Clark Gable was not the original choice for the leading role of ‘Dennis Carson’. John  Gilbert was supposed  to do that part until I saw Clark in ‘Night Nurse’ and suggested him for the role.

On doing the remake, Mahin said: “I was enthusiastic about the project. It gave me the opportunity to fix my mistakes; to polish what I had done on the first version. Actually, I think the story worked better in the new situation  (MOGAMBO was set in Africa, Red Dust, in Indochina.)

“I wouldn’t have done the remake without Gable.”

Jean Harlow, Clark Gable. RED DUST.


Ava Gardner, Clark  Gable. MOGAMBO.


STAGECOACH . 1939.  1966:

Claire Trevor: “It should never have been remade. The remake ‘missed the boat.’

John Carradine: “They deserved to lose their shirts on the remake. Nobody could have been better than John  Wayne, Berton Churchill, Thomas Mitchell or me.

Great classics should never be remade.”

Claire Trevor , John Wayne.STAGECOACH.


Director Raoul Walsh  did both High Sierra and Colorado Territory (1941 and 1949) and writer W.R Burnett wrote High Sierra.

W.R.Burnett:  “There was no real factual basis for “High Sierra”, but it was inspired by John  Dillinger.
Paul Muni and George Raft both turned down the project, so we went with Humphrey Bogart, which was lucky for us.


Raoul Walsh:   “Warners needed  a picture to fill out their release schedule. I didn’t have a project I was interested in at the time and there were no scripts ‘on the shelf’ that I liked.
              So I suggested we change ‘High Sierra’ to a western format. It was a relatively easy task and we found that we could shoot the picture very quickly.”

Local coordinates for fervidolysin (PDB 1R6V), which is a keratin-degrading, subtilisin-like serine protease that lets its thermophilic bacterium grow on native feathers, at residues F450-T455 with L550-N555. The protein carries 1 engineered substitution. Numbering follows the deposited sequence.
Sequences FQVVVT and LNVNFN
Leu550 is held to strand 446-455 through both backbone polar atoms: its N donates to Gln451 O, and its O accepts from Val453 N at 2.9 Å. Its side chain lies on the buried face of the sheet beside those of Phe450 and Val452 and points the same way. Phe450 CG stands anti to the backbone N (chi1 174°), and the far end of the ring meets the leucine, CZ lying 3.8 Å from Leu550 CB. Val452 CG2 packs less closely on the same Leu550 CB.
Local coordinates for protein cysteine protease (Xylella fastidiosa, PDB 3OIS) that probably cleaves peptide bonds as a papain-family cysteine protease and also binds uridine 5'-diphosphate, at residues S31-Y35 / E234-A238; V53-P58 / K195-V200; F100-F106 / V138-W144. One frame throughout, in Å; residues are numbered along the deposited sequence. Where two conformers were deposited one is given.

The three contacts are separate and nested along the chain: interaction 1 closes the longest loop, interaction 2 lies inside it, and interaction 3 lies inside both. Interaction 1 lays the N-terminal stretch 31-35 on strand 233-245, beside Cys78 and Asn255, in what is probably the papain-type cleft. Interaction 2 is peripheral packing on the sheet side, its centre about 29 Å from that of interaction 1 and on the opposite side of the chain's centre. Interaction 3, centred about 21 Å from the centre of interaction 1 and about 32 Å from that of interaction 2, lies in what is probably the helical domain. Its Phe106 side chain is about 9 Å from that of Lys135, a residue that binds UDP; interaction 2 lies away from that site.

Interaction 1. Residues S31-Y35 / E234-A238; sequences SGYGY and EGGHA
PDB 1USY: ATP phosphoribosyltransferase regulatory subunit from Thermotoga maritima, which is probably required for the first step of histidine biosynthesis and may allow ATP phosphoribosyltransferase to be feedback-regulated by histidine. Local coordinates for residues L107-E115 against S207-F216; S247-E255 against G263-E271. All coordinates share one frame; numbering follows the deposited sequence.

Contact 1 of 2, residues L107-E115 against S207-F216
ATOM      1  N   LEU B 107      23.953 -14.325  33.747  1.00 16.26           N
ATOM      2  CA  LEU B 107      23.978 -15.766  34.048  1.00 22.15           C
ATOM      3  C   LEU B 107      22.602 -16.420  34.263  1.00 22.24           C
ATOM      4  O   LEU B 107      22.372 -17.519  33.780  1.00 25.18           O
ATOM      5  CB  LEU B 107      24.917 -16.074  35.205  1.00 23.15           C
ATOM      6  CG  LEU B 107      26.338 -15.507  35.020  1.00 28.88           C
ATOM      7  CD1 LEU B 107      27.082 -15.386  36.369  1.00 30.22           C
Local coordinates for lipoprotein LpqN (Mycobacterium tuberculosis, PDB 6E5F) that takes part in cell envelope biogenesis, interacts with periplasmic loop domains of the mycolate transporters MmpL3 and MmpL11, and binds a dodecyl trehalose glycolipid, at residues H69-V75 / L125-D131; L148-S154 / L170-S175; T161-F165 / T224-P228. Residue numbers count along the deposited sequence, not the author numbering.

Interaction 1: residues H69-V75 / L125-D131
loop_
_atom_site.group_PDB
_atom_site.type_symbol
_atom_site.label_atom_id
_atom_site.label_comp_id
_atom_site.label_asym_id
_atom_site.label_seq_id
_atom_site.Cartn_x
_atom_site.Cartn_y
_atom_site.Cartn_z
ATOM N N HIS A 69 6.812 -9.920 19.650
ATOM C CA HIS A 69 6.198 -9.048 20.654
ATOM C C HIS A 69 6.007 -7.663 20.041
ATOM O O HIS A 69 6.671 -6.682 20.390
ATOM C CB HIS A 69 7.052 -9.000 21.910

Ida Lupino, Humphrey Bogart.HIGH SIERRA.


Joel McCrea, Virginia Mayo. COLORADO TERRITORY.



The Sea Wolf (1941), another drama turned into a western, Barricade (1950):

Henry Blanke (Producer of “The Sea Wolf):

“The Sea Wolf was supposed to be a vehicle for Paul  Muni, but when he turned it down, we cast Edward G. Robinson as ‘Wolf Larsen’.


William Sackheim (screenwriter of Barricade’):

“Saul Elkins had a low budget production unit on the Warner lot, and it was his idea to turn ‘The Sea Wolf’ into a western. I was assigned to adapt the Robert Rossen script.

They ran the Robinson film for me, and then they announced that the project would be titled ‘Barricade.’  To this day, I have no idea what the title meant.”


Ruth Roman:  “I wasn’t aware that it was a remake at the time we made it.  Dane Clark really got shot in that film. He zigged when he should have zagged.”


Dane Clark:  “I was sick about it. It was an ugly experience, a ‘B’ picture. I had just come off suspension at the time and the studio assigned me this as punishment.”



Ida Lupino, Edward G. Robinson, John Garfield. THE SEA WOLF.


Dane Clark, Ruth Roman. BARRICADE.


Glenn Ford , Van Heflin. “3.10 To Yuma.”



Not sure what the set is, but Ida Lupino is studying the script.


Filming that iconic scene at the start of “Sunset Boulevard “. William Holden.


In discussion, William Wellman, Ginger Rogers. “Roxie Hart.”


You gotta learn to shoot  straight, Eleanor!  William Holden, Eleanor Parker. “Escape From Fort Bravo.”


Barbara Stanwyck, probably listening to Billy Wilder. “Double Indemnity “.



Shirley Temple   visiting Rita Hayworth . “Gilda.”



Howard Hawks, Gary Cooper between takes. “Ball of Fire.”



Showing his loving side!  Robert Mitchum , Shelley Winters. “Night of the Hunter”.  One of Mitchum’s greatest roles.



Farley Granger in the background. Hitchcock contemplating. “Strangers on a Train.”